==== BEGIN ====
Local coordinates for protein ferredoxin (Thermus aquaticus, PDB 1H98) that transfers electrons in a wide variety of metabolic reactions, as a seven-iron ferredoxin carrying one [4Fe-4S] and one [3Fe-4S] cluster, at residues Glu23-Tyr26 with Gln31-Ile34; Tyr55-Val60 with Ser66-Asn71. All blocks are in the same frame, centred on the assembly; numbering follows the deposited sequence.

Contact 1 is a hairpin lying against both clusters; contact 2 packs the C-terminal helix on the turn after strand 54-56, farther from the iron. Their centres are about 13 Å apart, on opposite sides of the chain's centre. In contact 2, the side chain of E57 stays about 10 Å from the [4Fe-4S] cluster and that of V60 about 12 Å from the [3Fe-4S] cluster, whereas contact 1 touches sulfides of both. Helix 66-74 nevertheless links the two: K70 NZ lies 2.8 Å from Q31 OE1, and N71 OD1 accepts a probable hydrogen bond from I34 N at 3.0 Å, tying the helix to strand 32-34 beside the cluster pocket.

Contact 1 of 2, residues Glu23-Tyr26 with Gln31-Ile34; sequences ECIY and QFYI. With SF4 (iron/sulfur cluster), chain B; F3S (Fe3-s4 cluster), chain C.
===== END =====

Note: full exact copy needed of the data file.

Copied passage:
Local coordinates for protein ferredoxin (Thermus aquaticus, PDB 1H98) that transfers electrons in a wide variety of metabolic reactions, as a seven-iron ferredoxin carrying one [4Fe-4S] and one [3Fe-4S] cluster, at residues Glu23-Tyr26 with Gln31-Ile34; Tyr55-Val60 with Ser66-Asn71. All blocks are in the same frame, centred on the assembly; numbering follows the deposited sequence.

Contact 1 is a hairpin lying against both clusters; contact 2 packs the C-terminal helix on the turn after strand 54-56, farther from the iron. Their centres are about 13 Å apart, on opposite sides of the chain's centre. In contact 2, the side chain of E57 stays about 10 Å from the [4Fe-4S] cluster and that of V60 about 12 Å from the [3Fe-4S] cluster, whereas contact 1 touches sulfides of both. Helix 66-74 nevertheless links the two: K70 NZ lies 2.8 Å from Q31 OE1, and N71 OD1 accepts a probable hydrogen bond from I34 N at 3.0 Å, tying the helix to strand 32-34 beside the cluster pocket.

Contact 1 of 2, residues Glu23-Tyr26 with Gln31-Ile34; sequences ECIY and QFYI. With SF4 (iron/sulfur cluster), chain B; F3S (Fe3-s4 cluster), chain C.